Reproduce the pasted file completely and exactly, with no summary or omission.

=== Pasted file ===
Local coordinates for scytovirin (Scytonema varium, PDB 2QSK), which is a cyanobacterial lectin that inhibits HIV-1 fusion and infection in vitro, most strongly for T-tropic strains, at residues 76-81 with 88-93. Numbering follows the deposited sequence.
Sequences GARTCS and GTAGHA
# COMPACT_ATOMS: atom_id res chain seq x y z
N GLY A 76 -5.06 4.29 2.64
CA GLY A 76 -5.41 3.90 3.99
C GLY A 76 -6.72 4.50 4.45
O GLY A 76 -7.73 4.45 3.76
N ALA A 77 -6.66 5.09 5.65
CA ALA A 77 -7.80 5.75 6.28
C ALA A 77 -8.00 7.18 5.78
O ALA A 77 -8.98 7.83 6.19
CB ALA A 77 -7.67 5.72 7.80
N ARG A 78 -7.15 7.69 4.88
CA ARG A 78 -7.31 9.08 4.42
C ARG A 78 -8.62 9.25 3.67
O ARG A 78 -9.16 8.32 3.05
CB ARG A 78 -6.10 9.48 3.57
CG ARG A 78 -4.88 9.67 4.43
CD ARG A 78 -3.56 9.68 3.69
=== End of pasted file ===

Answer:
Local coordinates for scytovirin (Scytonema varium, PDB 2QSK), which is a cyanobacterial lectin that inhibits HIV-1 fusion and infection in vitro, most strongly for T-tropic strains, at residues 76-81 with 88-93. Numbering follows the deposited sequence.
Sequences GARTCS and GTAGHA
# COMPACT_ATOMS: atom_id res chain seq x y z
N GLY A 76 -5.06 4.29 2.64
CA GLY A 76 -5.41 3.90 3.99
C GLY A 76 -6.72 4.50 4.45
O GLY A 76 -7.73 4.45 3.76
N ALA A 77 -6.66 5.09 5.65
CA ALA A 77 -7.80 5.75 6.28
C ALA A 77 -8.00 7.18 5.78
O ALA A 77 -8.98 7.83 6.19
CB ALA A 77 -7.67 5.72 7.80
N ARG A 78 -7.15 7.69 4.88
CA ARG A 78 -7.31 9.08 4.42
C ARG A 78 -8.62 9.25 3.67
O ARG A 78 -9.16 8.32 3.05
CB ARG A 78 -6.10 9.48 3.57
CG ARG A 78 -4.88 9.67 4.43
CD ARG A 78 -3.56 9.68 3.69